Have you noticed how problems seem to creep up just before you plan to leave for home on a Friday evening? The Friday evening that you had planned for months ahead to leave for a long weekend with your spouse. Knowing you were planning to take some time off, most of your team has already left for the weekend. You have less than an hour to head home, get your packing done before heading out to the airport. That’s if you still want to stay married. And now you have to deal with this problem - and of course it involves your biggest customer (or the most troublesome one at the very least).
In such instances, much like getting up to give an impromptu speech in front of a skeptical audience, if your mind shuts down you won’t be alone. Worse yet your brain like mine often does, may scurry around like a lab rat with no seeming way out of the maze it is in. There are those amongst us who claim that we do our best work under such pressure - in fact some of us put off doing things, till they get into such a place with few options. But what about the rest of us, who could use a whole lot less adrenalin and excitement in our professional lives?
A typical family car has between twenty to thirty thousand individual parts, depending on whether we count all the screws and such. So automotive manufacturers have a unique problem in the sheer number of things that could potentially go wrong with so many parts - moving in one manner or another. Especially if you drive them over what passes for roads in India. The last thing any automotive maker would want is to have a recall on their cars - if the cost doesn’t put a dent in their profits or their very business, the public relations fall out can be disastrous. So they have over the last several decades created processes and methods to identify the innumerable ways that something can fail and working very hard to prevent such failure.
Surprisingly the lessons that these folks have learnt are equally applicable to your marketing team sending out a mass mailer or newsletter; human relations rolling out a new ”employee-friendly” policy or planning your family vacation with two teenagers. Granted these tasks don’t need to have their failure modes examined in quite the same detail as automotive or airplane manufacturing does. But a key underlying fact for such planning to be successful is that multiple heads are better than one, so that different skills and perspectives are bought to the table.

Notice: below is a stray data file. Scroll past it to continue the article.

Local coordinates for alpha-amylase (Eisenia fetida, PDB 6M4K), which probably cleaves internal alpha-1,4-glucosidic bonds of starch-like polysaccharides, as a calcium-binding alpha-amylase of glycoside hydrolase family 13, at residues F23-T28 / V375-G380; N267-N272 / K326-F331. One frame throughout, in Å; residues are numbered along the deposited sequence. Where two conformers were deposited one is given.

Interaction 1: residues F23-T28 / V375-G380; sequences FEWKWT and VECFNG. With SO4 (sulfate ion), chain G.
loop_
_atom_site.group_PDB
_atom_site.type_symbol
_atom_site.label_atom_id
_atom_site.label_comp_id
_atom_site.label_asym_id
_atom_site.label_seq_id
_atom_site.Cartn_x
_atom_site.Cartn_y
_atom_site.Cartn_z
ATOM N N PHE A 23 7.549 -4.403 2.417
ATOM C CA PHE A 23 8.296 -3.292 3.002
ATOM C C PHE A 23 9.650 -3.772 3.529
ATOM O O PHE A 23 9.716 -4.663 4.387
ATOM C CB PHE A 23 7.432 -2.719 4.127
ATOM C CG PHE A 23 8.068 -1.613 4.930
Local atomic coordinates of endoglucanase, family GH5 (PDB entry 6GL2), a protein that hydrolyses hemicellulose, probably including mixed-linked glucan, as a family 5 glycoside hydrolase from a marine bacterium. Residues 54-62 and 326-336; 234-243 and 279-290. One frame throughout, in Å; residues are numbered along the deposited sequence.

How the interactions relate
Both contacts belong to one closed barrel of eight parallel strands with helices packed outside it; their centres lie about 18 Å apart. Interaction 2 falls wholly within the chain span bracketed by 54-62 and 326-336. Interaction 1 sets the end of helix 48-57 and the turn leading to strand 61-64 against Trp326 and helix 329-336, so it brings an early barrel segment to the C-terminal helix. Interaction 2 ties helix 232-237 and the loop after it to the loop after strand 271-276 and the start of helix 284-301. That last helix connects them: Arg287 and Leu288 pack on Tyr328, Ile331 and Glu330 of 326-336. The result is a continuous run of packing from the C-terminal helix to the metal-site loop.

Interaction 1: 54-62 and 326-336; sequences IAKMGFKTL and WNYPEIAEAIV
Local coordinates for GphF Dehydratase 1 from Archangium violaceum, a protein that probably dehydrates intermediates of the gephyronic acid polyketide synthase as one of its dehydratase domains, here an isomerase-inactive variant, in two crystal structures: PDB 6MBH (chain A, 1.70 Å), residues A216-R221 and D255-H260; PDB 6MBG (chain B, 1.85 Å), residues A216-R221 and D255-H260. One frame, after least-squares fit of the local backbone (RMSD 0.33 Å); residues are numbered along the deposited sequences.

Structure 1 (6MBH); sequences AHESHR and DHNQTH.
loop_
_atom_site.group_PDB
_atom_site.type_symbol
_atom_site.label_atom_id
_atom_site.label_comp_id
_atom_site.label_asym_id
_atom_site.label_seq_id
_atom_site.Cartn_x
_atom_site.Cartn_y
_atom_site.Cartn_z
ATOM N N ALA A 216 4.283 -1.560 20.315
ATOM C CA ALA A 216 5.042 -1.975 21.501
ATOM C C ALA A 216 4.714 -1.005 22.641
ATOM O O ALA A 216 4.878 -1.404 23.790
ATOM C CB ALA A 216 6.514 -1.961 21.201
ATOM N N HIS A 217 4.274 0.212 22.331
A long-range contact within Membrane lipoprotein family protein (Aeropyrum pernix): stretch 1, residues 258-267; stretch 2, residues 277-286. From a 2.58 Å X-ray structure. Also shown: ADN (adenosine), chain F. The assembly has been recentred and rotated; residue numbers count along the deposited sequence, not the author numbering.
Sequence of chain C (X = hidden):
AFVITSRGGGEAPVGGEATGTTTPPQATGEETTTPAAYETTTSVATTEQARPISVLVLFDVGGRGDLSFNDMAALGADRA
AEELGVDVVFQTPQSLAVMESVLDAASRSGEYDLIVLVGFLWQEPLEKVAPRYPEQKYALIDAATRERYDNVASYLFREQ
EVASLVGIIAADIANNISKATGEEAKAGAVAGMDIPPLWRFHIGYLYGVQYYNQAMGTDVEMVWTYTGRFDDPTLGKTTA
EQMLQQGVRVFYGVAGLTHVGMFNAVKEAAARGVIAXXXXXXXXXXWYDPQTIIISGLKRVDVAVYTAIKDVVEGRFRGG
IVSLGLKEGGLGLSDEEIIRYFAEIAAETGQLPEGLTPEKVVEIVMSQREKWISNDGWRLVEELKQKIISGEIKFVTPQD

Yet when you get down to solving real world challenges, you find that problems tend to be just as varying as your teenager’s moods. The same team that’s solved seemingly intractable problems successfully in the past are stumped by newer ones. And your own abilities to solve things seem to somewhat less than dependable. This is when you get to appreciate the position of our Prime Minister or any other poor politician having to manage multiple constituencies or the founder of a bootstrapped startup.
So even if we agree that planning ahead and anticipating what can go wrong is key, and solving problems is easier with teams than just by yourself, how do we do it better?
Edward de Bono in his book Six Thinking Hats sets out to address this very issue. Not only does he state that like many other things we do, thinking too is a skill and can be improved and shows us how. The book’s blurb doesn’t pull any punches and makes the claim that Six Thinking Hats can help you think better! The book’s central premise is that by separating the distinct manners or views in which we approach a problem “the six hats” - objective & neutral, emotional, devil’s advocate, positive, creative and organizing by practice and process we can avoid confusion. By choosing explicitly, at each step of the problem solving process, which hat you will wear, you can get to a better solution faster.
So before you pick your hat color, pick up this book and make that flight each time!